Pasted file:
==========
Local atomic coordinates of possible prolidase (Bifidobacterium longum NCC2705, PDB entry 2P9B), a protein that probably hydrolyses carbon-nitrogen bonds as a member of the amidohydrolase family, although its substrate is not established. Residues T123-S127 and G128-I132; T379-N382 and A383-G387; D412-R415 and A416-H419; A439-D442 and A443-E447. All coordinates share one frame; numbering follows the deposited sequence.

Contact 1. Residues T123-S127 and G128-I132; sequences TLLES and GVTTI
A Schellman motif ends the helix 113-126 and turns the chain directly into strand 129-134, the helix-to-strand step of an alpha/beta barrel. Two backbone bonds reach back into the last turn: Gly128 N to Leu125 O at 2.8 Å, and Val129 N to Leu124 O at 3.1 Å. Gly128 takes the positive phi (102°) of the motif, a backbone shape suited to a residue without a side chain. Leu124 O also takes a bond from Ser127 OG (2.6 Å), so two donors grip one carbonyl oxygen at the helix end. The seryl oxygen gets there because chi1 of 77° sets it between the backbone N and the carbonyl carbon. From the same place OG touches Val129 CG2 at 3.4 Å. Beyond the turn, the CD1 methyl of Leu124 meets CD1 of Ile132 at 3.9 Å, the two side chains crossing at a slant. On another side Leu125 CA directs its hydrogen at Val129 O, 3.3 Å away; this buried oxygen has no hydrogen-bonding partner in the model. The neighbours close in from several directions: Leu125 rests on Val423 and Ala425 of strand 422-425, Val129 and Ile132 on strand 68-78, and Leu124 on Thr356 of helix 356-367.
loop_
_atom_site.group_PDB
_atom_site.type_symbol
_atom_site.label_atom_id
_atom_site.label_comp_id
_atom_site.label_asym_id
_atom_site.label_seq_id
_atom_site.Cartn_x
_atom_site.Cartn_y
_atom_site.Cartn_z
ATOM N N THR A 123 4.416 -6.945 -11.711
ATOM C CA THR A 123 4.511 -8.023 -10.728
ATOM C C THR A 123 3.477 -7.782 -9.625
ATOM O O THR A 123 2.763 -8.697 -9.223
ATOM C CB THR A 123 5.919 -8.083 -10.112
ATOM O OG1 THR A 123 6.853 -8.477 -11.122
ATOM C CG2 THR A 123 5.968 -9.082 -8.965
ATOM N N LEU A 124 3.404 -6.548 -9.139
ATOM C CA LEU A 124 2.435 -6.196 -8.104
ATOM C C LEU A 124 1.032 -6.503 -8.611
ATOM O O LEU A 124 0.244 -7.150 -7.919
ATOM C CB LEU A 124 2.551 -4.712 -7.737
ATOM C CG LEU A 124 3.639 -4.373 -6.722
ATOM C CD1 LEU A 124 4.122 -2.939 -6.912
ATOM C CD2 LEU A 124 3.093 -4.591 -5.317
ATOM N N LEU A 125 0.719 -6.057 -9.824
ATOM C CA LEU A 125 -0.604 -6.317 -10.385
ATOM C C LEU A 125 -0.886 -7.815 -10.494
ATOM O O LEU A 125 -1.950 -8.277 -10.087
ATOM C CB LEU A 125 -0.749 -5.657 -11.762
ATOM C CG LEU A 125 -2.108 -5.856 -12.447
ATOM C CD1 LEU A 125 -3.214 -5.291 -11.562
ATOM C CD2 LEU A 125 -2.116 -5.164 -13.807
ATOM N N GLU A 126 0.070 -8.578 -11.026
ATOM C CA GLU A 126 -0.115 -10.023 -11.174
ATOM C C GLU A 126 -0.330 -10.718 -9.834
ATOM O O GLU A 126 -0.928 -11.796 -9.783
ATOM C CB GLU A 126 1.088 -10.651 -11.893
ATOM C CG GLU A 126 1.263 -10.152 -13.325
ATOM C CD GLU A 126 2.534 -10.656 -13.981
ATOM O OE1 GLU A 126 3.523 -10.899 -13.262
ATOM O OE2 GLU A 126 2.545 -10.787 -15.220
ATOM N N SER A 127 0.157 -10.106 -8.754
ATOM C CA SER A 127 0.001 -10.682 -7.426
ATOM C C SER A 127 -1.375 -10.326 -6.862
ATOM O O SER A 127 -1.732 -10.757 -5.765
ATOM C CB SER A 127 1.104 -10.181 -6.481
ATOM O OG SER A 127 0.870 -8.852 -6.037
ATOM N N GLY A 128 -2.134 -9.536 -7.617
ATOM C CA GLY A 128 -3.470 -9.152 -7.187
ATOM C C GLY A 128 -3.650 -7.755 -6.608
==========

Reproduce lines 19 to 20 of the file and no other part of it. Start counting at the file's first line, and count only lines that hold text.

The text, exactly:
ATOM O OG1 THR A 123 6.853 -8.477 -11.122
ATOM C CG2 THR A 123 5.968 -9.082 -8.965